She said the main objective was to expose marketing opportunities and enable beneficiaries to network and share ideas. Muzila said that in an endeavour to assist women, another exposition, with participants coming from places such as Serowe, Selibe Phikwe, Francistown, Kasane and Maun, will be held from the 18th to 24 September for beneficiaries to come under one roof to showcase their products, learn from one another, share skills, experiences and ideas as well as network with each other.
“The theme for the event is, Be Bold For Change; Connecting Women To Greater Markets,” revealed Muzila who proceeded to explain that the theme is in line with the International Women’s Day as it seeks to implore women entrepreneurs to change their mindset in the way they operate their businesses.
Muzila also told Council that, in a show of commitment to the empowerment of women and gender equality through gender responsive legislation and policies, government has signed the Revised Southern African Development Community (SADC) Protocol on Gender Development. Muzila appealed to her colleagues to mainstream gender issues, “We all have a role to play in addressing these issues and it is for this reason that I urge you to attend the coming exposition in large numbers,” she urged.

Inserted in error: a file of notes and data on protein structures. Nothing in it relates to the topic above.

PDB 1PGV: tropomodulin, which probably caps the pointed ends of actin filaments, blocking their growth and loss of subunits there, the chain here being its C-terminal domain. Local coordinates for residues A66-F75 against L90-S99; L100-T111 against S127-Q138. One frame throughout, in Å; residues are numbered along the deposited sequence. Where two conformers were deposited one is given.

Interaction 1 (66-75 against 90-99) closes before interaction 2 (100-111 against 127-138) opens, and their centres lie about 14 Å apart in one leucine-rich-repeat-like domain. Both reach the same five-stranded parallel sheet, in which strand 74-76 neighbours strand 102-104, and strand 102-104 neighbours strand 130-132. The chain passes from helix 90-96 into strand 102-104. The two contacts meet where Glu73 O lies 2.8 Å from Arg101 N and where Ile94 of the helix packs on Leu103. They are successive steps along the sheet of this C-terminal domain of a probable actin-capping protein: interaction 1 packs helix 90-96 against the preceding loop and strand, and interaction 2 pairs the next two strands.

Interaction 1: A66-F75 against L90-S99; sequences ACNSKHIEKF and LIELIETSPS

The Mayor also appealed to the community of Francistown to engage in sustainable agricultural initiatives despite limited land for agricultural purposes in the city and its surroundings. “We do have the 139 hectares farm of this Council by the Mambo Treatment Plant that could be outsourced to the private sector for job creation.
“We do also have the 18 hectares at Donga that can be designated for agricultural initiatives and other pockets of agricultural land in the city. Through the initiatives from the community and your own collective decisions, funding from the Constituency Programme can be utilised,’’ explained the Mayor.
She noted that, as a way of eradicating poverty everywhere, there is a need to ensure inclusive and equitable quality education and promote lifelong learning opportunities for all by way of achieving equal access for all men and women to affordable quality technical, vocational and tertiary education, including university training.
“If we focus on attaining this goal, we will substantially increase the number of youths and adults who have relevant skills, including technical and vocational skills for employment, decent jobs and entrepreneurship. More importantly, we also need to build and upgrade education facilities that are child, disability and gender sensitive and provide non-violent, inclusive and effective learning environment for all,” said Muzila.
She said that out of 20 schools in Francistown, seven (7) are offering reception classes. The current enrolment stands at 329 learners which number is constituted by 144 boys and 185 girls. Muzila explained that, programmes such as the Youth Development Fund, Poverty Eradication, Gender Affairs Grant and Local Economic Development Programme, are geared towards the creation of employment.
“The availability of institutions such as the Local Enterprise Authority (LEA), the Citizen Entrepreneurial Agency (CEDA), Business Botswana and many others also have their stake towards employment creation,” said Muzila.
One of the challenges facing c as it celebrates its 120 years anniversary this year is environmental pollution particularly from scrap metal, broken glass, builders’ rubble and plastic bags.